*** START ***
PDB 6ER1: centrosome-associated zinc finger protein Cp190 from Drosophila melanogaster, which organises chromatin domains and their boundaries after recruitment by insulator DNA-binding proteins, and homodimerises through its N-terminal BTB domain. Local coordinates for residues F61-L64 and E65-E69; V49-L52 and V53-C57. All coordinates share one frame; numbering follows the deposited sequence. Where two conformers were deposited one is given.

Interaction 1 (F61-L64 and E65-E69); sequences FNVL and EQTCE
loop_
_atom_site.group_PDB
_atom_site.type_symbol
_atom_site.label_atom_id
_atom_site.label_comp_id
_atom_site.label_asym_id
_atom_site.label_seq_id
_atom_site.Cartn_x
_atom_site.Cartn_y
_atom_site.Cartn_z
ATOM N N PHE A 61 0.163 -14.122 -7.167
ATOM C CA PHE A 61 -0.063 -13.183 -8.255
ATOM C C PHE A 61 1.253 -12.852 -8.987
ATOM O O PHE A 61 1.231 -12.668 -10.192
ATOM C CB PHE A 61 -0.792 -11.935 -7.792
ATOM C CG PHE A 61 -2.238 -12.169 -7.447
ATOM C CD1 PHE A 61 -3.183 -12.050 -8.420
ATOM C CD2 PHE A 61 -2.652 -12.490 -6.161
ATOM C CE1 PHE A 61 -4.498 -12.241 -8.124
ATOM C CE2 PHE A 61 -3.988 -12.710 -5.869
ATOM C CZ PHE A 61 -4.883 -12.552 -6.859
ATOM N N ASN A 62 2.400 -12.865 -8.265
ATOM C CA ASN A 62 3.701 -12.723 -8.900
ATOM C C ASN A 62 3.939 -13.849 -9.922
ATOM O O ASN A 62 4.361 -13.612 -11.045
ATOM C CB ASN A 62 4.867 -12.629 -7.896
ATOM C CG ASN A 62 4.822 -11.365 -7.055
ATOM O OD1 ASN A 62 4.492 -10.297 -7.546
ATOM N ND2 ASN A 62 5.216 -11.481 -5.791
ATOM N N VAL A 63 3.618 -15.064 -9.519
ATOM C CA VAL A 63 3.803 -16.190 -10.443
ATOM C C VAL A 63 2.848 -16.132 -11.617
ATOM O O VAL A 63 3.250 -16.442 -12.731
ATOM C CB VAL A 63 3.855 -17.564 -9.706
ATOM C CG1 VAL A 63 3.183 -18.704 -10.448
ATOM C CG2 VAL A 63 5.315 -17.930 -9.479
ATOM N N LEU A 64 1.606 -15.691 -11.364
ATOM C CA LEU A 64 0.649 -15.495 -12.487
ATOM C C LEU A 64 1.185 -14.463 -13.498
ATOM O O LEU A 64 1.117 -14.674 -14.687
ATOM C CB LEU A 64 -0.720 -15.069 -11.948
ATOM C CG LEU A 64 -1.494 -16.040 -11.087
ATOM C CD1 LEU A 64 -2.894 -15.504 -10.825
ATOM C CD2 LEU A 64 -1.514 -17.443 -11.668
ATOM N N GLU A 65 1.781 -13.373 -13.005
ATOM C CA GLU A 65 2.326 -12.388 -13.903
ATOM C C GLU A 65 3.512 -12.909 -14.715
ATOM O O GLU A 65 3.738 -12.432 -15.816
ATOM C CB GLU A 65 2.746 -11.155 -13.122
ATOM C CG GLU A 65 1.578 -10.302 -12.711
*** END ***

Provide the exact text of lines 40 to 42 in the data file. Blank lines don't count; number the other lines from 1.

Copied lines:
ATOM C CA LEU A 64 0.649 -15.495 -12.487
ATOM C C LEU A 64 1.185 -14.463 -13.498
ATOM O O LEU A 64 1.117 -14.674 -14.687